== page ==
UPDATE: Florida Gov. Rick Scott calls on FBI Director to resign for failing to follow up on tip about Florida shooter (via CBS News):
Florida's Republican Gov. Rick Scott is calling on FBI Director Christopher Wray to resign, after the FBI admitted it received a tip about the suspect in the Parkland shooting as recently as January, but failed to follow through on it.
The FBI admitted in a statement Friday that it received a call on Jan. 5 detailing concerns about Nikolas Cruz, the 19-year-old law enforcement officials believe is responsible for the deaths of 17 people at Marjory Stoneman Douglas High School earlier this week. The FBI determined "protocols were not followed" when a tip was phoned into the FBI's public access line, but was never forwarded to the FBI's Miami field office and received no further investigation.
Scott called that "unacceptable" in a statement he issued Friday.
"The FBI's failure to take action against this killer is unacceptable," Scott said. "The FBI has admitted that they were contacted last month by a person who called to inform them of Cruz's 'desire to kill people,' and 'the potential of him conducting a school shooting.'
BREAKING: Florida governor calls on FBI director to resign after discovering FBI failed to investigate tip about Florida school shooter.— The Associated Press (@AP) February 16, 2018
They knew, folks. The FBI knew and didn’t follow proper protocols on a tip about Nikolas Cruz, the shooter in the recent high school shooting in Florida. FBI Director Christopher Wray said the bureau was still investigating this matter, along with reviewing the processes in which such information from citizens offering tips are analyzed. The FBI received a tip on January 5 that Cruz had the potential to commit a school shooting Cruz killed 17 people and wounded at least a dozen more at Marjory Douglas Stoneman High School in Parkland, Florida on Wednesday (via Politico):
The Federal Bureau of Investigation acknowledged Friday that some “protocols were not followed” after they obtained a tip in January that shooting suspect Nikolas Cruz had the potential of “conducting a school shooting.”
“We are still investigating the facts,” FBI Director Christopher Wray said in a statement. “I am committed to getting to the bottom of what happened in this particular matter, as well as reviewing our processes for responding to information that we receive from the public.”
The FBI said a caller had provided them “information about Cruz’s gun ownership, desire to kill people, erratic behavior, and disturbing social media posts” on Jan. 5.
So it's another one where the authorities knew about the guy, but concluded there was nothing to be done. Added to Virginia Tech, Sandy Hook, Pulse, and Sutherland Springs.— Gabriel Malor (@gabrielmalor) February 15, 2018
The New York Times has more:
The F.B.I. failed to act on a tip in January from a person close to Nikolas Cruz warning that he owned a gun and might conduct a school shooting, the bureau acknowledged on Friday, in its first admission that it might have been able to prevent the deadly attack at a Florida high school.
The tipster said Mr. Cruz had a “desire to kill people, erratic behavior, and disturbing social media posts” and advised the F.B.I. of “the potential of him conducting a school shooting,” the agency said in a statement.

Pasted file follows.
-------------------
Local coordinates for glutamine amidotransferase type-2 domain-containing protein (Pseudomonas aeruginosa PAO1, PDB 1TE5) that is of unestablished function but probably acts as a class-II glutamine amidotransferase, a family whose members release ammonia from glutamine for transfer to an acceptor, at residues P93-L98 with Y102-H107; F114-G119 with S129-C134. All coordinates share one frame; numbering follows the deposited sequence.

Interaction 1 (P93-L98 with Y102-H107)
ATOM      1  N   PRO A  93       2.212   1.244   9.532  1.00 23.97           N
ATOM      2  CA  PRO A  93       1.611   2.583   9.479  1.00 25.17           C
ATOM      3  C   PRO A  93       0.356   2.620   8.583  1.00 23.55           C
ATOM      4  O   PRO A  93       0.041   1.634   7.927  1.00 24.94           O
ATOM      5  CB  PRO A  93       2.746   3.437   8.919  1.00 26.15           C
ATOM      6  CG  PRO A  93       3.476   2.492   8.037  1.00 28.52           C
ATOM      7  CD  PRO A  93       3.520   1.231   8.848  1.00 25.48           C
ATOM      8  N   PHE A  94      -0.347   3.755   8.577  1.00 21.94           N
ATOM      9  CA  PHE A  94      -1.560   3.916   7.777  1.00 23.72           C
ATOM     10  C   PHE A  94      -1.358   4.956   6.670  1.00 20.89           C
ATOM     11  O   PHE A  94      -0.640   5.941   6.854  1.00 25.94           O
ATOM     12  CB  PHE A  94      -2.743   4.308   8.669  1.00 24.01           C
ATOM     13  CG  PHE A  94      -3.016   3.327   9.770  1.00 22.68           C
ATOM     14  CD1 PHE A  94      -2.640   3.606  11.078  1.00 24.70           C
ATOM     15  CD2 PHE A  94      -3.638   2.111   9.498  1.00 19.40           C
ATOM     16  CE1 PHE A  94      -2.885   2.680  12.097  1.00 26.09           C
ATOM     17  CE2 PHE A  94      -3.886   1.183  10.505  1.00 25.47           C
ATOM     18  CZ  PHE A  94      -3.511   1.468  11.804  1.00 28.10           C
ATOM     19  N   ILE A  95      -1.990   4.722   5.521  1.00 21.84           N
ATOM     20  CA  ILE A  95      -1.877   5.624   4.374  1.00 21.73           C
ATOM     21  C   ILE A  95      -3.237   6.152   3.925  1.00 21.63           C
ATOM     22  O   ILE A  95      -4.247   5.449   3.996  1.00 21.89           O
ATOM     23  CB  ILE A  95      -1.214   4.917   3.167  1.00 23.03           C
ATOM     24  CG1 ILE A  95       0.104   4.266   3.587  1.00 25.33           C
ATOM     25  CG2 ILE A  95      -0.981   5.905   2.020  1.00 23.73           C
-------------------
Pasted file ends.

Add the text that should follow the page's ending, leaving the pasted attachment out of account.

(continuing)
The information should have been assessed and forwarded to the Miami F.B.I. field office, the agency said.
The FBI was alerted about Cruz in September, when he was reported by a YouTube vlogger for making a threat in his comments section. The FBI concluded that they couldn’t verify the identity of the user (via Miami Herald):
Thursday morning, the FBI special agent in charge for South Florida told reporters that agents — after “reviews and checks” — could not identify the user behind the YouTube comment.
“We were unable to identify the person who made the comment,” said Rob Lasky said at a press conference, also saying that no other information was included with that comment which would “indicate a time, location, or the true identity of the person who made the comment.”
The comment, posted in September on a YouTube page of a Mississippi bail bondsman, was made by someone with the user name “nikolas cruz.”
Ben Bennight, a Gulfport bail bondsman who goes by “Ben the Bondsman” on YouTube, said in a video posted Wednesday night that he spoke to FBI agents in September about a comment left on one of his videos by someone with the username “nikolas cruz.”
“Im going to be a professional school shooter,” the commenter wrote.
He used his own name as his YouTube handle. https://t.co/uovFXd4Itq— jon gabriel (@exjon) February 15, 2018
Also, Cruz was the subject of an email warning at Marjory Douglas Stoneman about being him a potential threat to students and should be barred from venturing onto campus with a backpack. In the past, he brought bullets to school, reported the Herald:
He preened with guns and knives on social media, bragged about shooting rats with his BB gun and got kicked out of school — in part because he had brought bullets in his backpack, according to one classmate. He was later expelled for still-undisclosed disciplinary reasons.
The portrait of Nikolas Cruz, suspected of fatally shooting 17 people at Marjory Stoneman Douglas High School in Parkland and wounding 15 others at his former school, is a troubled teen with few friends and an obsessive interest in weapons. Administrators considered him enough of a potential threat that one teacher said a warning was emailed last year against allowing him on the campus with a backpack.
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